Secretary-General Ban Ki-moon is hoping for an “ambitious, comprehensive agreement that is ratifiable by all countries” next December. The new pact must contain four key elements: ambitious emissions reductions by developed countries; mitigation measures by developing nations; financial support by wealthier nations for poorer ones; and stepped up multilateralism.

To achieve these goals, “we need nothing less than a revolution to pave the way for the low-carbon emissions economy of the future, including massive investment by the public as well as private sectors in alternate energy systems, a global green ‘New Deal,’ and also innovative ways of financing this, from public as well as private sources,” Mr. Pasztor said.


* * *

UN MAY HAVE TO RE-THINK GROUND ROLE FOLLOWING RUSSIA-GEORGIA CONFLICT – BAN

The United Nations and the Organization for Security and Cooperation in Europe (OSCE) may have to reassess their roles on the ground following this summer’s fighting between Russia and Georgia, Secretary-General Ban Ki-moon said today.

“Recent events in your region have riveted the world’s attention and challenged existing arrangements for peace and security,” he told the 16th OSCE Ministerial Council in a message delivered by his Special Representative for Georgia Johan Verbeke in Helsinki.

“Indeed, following the tragic fighting in Georgia and the South Caucasus in August, and in light of persistent instability in the area, we may have to re-think our respective roles on the ground. The conflict also demonstrated that the lack of a meaningful political process over an extended period of time can lead to conflict. This lesson should be borne in mind when considering all protracted conflicts in the OSCE area.”

Calling for the “utmost” efforts to ensure the success of the Geneva International Discussions on Georgia, Mr. Ban said all sides must turn their immediate attention to “the most pressing short-term problems: security and the return of refugees and internally displaced persons (IDPs).”

He noted UN-OSCE cooperation during the past year to shore up peace and stability in other areas such as Kosovo, Afghanistan and Central Asia.

“Our cooperation also extends to human rights, including the human rights aspects of electoral processes and conflict and post-conflict situations,” he said. “We are working hard to prevent statelessness in South-Eastern Europe and to strengthen border management capacities in Central Asia.”

Not least, he stressed, the UN attaches great importance to common efforts to address environmental concerns in the OSCE region, in particular regarding climate change.


* * *

UN FORUM ADVOCATING AN ‘INTERNET FOR ALL’ IS UNDER WAY IN INDIA

A United Nations-backed international forum focusing on Internet governance issues, particularly the potential expansion of access to greater numbers of people, is under way in India.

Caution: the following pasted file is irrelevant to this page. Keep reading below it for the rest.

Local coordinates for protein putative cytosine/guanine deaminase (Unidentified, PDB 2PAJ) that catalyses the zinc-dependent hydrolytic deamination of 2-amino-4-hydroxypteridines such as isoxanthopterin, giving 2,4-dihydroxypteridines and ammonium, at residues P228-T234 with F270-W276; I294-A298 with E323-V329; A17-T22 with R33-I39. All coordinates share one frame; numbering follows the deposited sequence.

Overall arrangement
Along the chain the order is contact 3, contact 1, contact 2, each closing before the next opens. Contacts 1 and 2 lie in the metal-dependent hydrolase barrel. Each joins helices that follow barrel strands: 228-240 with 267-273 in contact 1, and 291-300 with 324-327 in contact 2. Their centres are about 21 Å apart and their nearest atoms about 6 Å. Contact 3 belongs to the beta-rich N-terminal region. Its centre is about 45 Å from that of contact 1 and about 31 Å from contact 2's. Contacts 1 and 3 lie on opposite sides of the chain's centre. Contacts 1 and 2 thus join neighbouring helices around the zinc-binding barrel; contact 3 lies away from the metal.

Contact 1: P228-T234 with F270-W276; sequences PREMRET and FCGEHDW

The third Internet Governance Forum brings together representatives from government, the private sector, civil society, the Internet community, international organizations and the media to discuss how to make the web accessible to the largest number of people possible while guaranteeing that cyberspace remains safe, secure and reflective of the diversity of the world’s people.

Some 2,000 participants from over 100 countries are slated to attend the four-day meeting in Hyderabad, titled “Internet for All,” which includes workshops addressing such topics as expanding Internet access, including for persons with disabilities; promoting cybersecurity and child protection; and the future of the Internet.

In his opening remarks to the Forum, Assistant Secretary-General for the UN Department of Economic and Social Affairs (DESA), Jomo Kwame Sundaram, noted that the Forum has become a valuable tool for forging a common understanding of complex Internet issues from diverse points of view.

Mr. Sundaram noted that with an estimated 1 billion people on course to gain access to the Internet in the coming years, it is essential to ensure that people with disabilities are taken into account.

“The access needs to take into account the diversity of the world’s population, the diversity of languages but also the diversity of people with different abilities,” said Mr. Sundaram.

Nitin Desai, the Secretary-General’s Special Adviser for Internet Governance, added that multilingualism is key as most of the expansion of Internet use is taking place in developing countries, where the English language and Latin script are not used.


* * *

BAN CALLS ON BURUNDI’S GOVERNMENT, REBELS TO QUICKLY COMPLETE PEACE ACCORD

Burundi’s Government and the rebel group Palipehutu-FNL must now summon the political will and courage to overcome outstanding issues and successfully conclude the peace process they agreed to two years ago, United Nations Secretary-General Ban Ki-moon said today.

“Time is of the essence,” he told a regional summit of the Burundi Peace Initiative in a message delivered by his Executive Representative for Burundi Youssef Mahmoud in Bujumbura, the small Central African country’s capital. “The crucial deadline for completing the full implementation of the Comprehensive Ceasefire Agreement is fast approaching

“I therefore urge the Government and the Palipehutu-FNL to work with greater urgency and determination to reach compromises on the difficult issues which have so far hindered their efforts.”

Burundi is rebuilding after a brutal civil war between the Hutu majority and the Tutsi minority. In September 2006, the Comprehensive Ceasefire Agreement was signed between the Government and Palipehutu-FNL, the last major rebel hold-out group.